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NASA Space Radiobiology Research Takes Off
at New Brookhaven Facility

Because astronauts are spending more and more time in space, the National Aeronautics and Space Administration is working with Brookhaven and others here on Earth to learn about the possible risks to human beings exposed to space radiation. To study the radiobiological effects using proton and ion beams that simulate the cosmic rays found in space, a new $34-million NASA Space Radiation Laboratory was commissioned at Brookhaven this summer. 

--by Karen McNulty Walsh and Marsha Belford

“TO BOLDLY GO WHERE NO ONE HAS GONE BEFORE”— the motto of the science-fiction saga Star Trek — could just as easily be the motto of America’s real-life space explorers. Despite the recent Columbia shuttle tragedy, officials of the National Aeronautics and Space Administration (NASA) have a bold vision for future manned space exploration, which includes the completion of the International Space Station now under construction, and possible future missions to build a Moon outpost, explore near-Earth asteroids, and send astronauts to Mars.

Seen in front of an image of a future NASA mission to Mars are scientists Marcelo Vazquez of Brookhaven’s Medical Department and Betsy Sutherland of the Laboratory’s Biology Department, who now perform their space-effects research at the NASA Space Radiation Laboratory at Brookhaven.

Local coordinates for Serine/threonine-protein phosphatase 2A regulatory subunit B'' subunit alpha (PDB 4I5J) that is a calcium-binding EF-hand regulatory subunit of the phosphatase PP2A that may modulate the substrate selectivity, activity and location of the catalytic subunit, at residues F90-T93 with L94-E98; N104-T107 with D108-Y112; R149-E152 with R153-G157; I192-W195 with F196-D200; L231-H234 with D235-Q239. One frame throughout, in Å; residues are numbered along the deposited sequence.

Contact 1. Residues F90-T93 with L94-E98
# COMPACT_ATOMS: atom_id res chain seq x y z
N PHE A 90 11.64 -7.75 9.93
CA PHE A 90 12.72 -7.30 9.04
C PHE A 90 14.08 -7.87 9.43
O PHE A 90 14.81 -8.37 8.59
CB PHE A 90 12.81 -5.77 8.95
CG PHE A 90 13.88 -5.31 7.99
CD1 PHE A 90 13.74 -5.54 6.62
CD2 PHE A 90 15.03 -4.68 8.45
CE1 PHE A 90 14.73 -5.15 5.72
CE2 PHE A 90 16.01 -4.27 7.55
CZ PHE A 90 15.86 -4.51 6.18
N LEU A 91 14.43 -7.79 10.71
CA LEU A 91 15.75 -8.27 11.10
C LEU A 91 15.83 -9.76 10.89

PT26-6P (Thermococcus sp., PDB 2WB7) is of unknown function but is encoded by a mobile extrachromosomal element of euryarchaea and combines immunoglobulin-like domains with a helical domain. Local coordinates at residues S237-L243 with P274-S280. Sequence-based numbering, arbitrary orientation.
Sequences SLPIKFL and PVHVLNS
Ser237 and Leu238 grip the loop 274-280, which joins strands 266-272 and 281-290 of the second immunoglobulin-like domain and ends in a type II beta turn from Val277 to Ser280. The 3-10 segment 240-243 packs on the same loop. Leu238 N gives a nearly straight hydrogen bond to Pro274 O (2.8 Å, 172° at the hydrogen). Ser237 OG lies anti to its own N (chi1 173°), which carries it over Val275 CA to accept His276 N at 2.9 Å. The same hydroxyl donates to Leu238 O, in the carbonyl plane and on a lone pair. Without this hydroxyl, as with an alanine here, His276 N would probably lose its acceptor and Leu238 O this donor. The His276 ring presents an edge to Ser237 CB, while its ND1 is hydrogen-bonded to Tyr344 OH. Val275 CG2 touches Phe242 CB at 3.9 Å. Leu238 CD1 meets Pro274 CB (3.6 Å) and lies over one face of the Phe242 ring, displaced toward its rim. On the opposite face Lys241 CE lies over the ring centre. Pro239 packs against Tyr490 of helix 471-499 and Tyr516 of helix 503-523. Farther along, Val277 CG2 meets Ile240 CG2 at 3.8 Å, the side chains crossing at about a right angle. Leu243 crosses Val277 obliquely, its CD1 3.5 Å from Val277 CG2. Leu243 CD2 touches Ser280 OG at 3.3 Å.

Such journeys hold exciting prospects for the advancement of science and the expansion of the human experience. But, for these ambitious plans to move forward, scientists first need a better understanding of how human space travelers will be affected by the harsh environment of space — which includes the presence of ionizing radiation — and how best to protect people in space from harm.

Since 1995, Brookhaven Lab’s Betsy Sutherland and Marcelo Vazquez and their colleagues have been partners in this Earth-based quest for more knowledge about the effects of space radiation and their mitigation, using beams of heavy ions at what was the only U.S. accelerator for radiobiology research, Brookhaven’s Alternating Gradient Synchrotron (AGS). This year, however, their research got a boost with the completion of a new, $34-million facility dedicated to NASA-funded space radiation-effects studies at the AGS Booster, now the best accelerator in America for these studies.

Jointly managed during the four-year construction by the U.S. Department of Energy’s Office of Science and NASA’s Johnson Space Center, the new facility — formerly called the Booster Applications Facility and now known as the NASA Space Radiation Laboratory (NSRL) — features a beam line dedicated to radiobiology research, as well as state-of-the-art specimen-preparation areas.

The NSRL became operational over three weeks this July, when over 75 experimenters from some 20 institutions from the U.S. and three other countries took part in what was the tenth running of heavy-ion beams at Brookhaven solely for radiobiology research. With the NSRL on line, instead of running only once or twice a year, radiobiology and physics experiments will be conducted three to four times per year, for three to four weeks per run.

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